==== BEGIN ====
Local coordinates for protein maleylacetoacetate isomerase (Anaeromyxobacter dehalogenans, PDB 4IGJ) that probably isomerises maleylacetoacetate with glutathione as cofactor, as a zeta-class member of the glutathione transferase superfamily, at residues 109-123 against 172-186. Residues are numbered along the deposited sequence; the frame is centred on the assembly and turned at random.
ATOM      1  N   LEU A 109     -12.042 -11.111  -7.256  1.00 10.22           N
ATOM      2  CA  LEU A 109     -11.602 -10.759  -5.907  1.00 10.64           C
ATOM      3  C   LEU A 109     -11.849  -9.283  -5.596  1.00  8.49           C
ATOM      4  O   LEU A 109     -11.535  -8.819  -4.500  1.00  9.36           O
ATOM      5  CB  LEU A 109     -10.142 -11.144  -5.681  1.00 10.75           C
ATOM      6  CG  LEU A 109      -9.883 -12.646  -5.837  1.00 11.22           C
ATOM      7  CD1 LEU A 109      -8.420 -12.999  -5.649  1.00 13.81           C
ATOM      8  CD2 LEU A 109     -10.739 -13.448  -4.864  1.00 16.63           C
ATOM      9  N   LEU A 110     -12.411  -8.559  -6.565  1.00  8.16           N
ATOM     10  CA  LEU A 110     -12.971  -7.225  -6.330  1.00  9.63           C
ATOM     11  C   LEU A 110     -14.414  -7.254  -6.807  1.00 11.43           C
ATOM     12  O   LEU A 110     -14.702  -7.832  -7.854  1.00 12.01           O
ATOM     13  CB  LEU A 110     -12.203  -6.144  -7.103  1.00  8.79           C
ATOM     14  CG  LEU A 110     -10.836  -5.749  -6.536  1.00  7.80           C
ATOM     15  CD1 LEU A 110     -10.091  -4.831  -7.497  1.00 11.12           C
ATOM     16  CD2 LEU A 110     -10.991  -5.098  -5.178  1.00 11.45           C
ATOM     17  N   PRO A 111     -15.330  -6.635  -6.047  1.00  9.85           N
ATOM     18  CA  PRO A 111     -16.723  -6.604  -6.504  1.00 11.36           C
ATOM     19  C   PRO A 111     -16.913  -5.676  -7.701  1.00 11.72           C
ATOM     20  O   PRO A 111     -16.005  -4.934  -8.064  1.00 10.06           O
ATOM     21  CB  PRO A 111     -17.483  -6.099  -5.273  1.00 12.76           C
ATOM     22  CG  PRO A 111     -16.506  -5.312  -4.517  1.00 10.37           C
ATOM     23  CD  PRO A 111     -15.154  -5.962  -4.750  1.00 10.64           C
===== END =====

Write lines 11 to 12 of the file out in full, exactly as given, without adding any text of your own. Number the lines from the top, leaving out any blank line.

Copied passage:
ATOM     10  CA  LEU A 110     -12.971  -7.225  -6.330  1.00  9.63           C
ATOM     11  C   LEU A 110     -14.414  -7.254  -6.807  1.00 11.43           C